Digilent's line of Robotic Development Kits (RDK) are a starting point for those new
to robotics, and can also be used for advanced designs and applications. The
RDK line includes a basic kit, a line-sensor kit and a remote control kit.
Functions and operations
The kits are each geared towards a different specialty, and each
has downloadable assembly instructions and a demo project that make it easy to
get a robot up and running quickly. The Basic Robotic Kit provides the
components needed to build a simple autonomous robot. The Line Sensor kit can autonomously
follow a line, and the Remote Control Kit provides the components need to build
a wired remote control robot using an Ethernet cable.
Tools in the kit
Each kit pairs Digilent's Cerebot 32MX4 microcontroller development board with a rugged steel
platform and all the motors, wheels, sensors and development software needed to
build a complete robot. Also, Digilent has a diverse line of peripheral modules
(Pmods) to implement basic experiments to more advanced systems designs.
Microcontroller Development Board
Cerebot 32MX4 features one of the Microchip PIC32 microcontrollers. The PIC32 provides
a 32-bit MIPS processor core operating at 80 MHz, 512 kbyte of program FLASH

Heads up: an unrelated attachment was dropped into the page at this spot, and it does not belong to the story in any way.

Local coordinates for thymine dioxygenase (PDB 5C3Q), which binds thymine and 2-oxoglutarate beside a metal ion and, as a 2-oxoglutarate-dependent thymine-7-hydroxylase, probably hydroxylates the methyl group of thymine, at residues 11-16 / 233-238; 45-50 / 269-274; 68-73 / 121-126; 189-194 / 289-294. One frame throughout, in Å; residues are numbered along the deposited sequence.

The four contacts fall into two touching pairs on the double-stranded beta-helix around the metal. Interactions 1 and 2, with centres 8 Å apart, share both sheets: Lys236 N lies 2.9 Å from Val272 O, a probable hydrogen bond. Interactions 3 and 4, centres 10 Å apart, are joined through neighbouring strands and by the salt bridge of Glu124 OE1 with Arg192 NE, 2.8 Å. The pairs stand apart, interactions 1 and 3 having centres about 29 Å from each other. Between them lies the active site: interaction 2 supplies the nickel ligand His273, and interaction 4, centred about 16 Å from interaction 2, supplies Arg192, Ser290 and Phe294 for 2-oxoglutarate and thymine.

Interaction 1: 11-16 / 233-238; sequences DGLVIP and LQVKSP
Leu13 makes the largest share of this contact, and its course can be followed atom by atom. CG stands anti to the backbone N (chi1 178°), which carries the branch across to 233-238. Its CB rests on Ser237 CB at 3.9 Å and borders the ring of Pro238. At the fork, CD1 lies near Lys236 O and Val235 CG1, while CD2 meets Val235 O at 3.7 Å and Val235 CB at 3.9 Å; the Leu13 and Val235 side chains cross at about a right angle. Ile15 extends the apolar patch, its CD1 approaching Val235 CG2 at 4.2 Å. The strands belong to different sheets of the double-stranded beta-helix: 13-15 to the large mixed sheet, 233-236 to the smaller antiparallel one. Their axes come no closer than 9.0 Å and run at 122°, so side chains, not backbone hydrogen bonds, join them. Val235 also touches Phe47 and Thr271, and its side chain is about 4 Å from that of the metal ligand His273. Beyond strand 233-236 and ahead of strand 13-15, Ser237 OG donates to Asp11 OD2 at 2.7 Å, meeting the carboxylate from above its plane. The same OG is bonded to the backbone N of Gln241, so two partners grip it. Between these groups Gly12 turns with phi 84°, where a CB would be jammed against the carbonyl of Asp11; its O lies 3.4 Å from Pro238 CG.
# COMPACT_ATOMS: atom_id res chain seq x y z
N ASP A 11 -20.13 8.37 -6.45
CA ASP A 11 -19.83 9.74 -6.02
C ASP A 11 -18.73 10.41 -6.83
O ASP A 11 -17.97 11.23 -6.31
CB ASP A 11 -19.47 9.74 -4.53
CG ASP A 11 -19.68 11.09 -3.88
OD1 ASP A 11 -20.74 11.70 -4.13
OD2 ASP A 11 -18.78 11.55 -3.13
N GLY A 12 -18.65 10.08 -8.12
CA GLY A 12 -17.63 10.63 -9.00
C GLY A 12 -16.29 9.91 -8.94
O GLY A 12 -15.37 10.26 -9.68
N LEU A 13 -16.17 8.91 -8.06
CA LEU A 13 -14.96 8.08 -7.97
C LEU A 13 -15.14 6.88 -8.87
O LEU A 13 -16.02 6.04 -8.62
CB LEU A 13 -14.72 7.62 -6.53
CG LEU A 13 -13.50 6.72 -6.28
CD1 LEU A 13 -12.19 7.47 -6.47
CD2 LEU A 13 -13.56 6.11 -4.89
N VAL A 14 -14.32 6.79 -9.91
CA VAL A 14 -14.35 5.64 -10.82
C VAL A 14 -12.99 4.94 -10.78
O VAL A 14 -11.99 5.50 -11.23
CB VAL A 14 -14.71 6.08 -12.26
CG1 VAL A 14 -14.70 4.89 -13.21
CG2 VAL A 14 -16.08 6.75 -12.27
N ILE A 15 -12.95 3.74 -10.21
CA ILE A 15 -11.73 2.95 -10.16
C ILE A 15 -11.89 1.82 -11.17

and 32 kbytes of RAM memory and numerous peripheral devices, including a USB
controller and timer/counters. The board has numerous I/O connectors and power
supply options, including USB power. It also has a built-in programming and
debug circuit compatible with the included Microchip MPLAB development
For industrial control applications, or even a simple assembly line, that machine can go almost 24/7 without a break. But what happens when the task is a little more complex? That’s where the “smart” machine would come in. The smart machine is one that has some simple (or complex in some cases) processing capability to be able to adapt to changing conditions. Such machines are suited for a host of applications, including automotive, aerospace, defense, medical, computers and electronics, telecommunications, consumer goods, and so on. This discussion will examine what’s possible with smart machines, and what tradeoffs need to be made to implement such a solution.